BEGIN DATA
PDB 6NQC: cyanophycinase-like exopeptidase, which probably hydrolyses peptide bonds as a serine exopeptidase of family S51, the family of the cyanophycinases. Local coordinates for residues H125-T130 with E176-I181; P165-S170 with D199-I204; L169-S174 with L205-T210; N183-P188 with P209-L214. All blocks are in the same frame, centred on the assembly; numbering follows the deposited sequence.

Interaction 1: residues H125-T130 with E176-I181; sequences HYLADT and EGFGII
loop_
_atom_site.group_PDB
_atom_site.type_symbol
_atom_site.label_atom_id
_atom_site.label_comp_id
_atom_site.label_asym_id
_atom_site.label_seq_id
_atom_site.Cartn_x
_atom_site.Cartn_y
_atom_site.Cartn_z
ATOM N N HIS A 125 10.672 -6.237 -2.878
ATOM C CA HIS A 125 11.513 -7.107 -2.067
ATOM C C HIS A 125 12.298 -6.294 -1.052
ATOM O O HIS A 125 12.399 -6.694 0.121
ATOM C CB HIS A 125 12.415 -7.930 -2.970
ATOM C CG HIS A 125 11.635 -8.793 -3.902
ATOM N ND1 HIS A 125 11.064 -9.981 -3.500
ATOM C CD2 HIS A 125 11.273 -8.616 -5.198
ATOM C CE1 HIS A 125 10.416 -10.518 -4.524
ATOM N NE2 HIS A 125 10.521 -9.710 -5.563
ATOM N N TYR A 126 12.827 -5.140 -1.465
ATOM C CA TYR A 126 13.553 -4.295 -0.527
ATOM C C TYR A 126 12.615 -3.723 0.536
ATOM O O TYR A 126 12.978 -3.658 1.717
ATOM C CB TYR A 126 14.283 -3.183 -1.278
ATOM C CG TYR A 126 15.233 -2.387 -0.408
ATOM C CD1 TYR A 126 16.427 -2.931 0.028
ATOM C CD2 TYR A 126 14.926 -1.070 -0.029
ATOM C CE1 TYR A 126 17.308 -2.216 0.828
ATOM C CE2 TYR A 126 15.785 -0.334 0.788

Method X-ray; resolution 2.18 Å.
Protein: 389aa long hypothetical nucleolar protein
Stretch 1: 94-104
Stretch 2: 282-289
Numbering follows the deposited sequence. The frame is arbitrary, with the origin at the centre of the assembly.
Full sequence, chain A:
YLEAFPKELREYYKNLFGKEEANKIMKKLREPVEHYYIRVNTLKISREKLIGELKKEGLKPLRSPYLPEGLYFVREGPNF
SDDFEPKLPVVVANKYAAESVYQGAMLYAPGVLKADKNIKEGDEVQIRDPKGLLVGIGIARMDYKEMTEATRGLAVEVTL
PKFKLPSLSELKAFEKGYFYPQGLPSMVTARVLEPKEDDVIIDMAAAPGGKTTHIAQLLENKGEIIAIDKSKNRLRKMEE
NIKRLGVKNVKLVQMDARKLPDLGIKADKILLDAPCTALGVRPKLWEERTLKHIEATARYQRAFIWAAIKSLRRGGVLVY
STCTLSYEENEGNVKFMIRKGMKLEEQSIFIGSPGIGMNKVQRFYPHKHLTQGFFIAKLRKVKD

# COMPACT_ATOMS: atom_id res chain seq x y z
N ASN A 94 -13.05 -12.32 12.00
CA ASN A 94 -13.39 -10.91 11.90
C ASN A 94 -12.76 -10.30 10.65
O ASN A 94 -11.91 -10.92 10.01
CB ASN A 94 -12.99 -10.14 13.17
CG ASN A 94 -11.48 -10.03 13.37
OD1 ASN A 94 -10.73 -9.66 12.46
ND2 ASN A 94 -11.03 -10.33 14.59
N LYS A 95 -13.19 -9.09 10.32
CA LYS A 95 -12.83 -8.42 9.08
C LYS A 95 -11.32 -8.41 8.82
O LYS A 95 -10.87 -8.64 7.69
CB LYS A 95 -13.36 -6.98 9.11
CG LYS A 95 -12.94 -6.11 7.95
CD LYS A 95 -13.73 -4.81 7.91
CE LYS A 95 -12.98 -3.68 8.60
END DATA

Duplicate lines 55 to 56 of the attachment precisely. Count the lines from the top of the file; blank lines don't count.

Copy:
C LYS A 95 -11.32 -8.41 8.82
O LYS A 95 -10.87 -8.64 7.69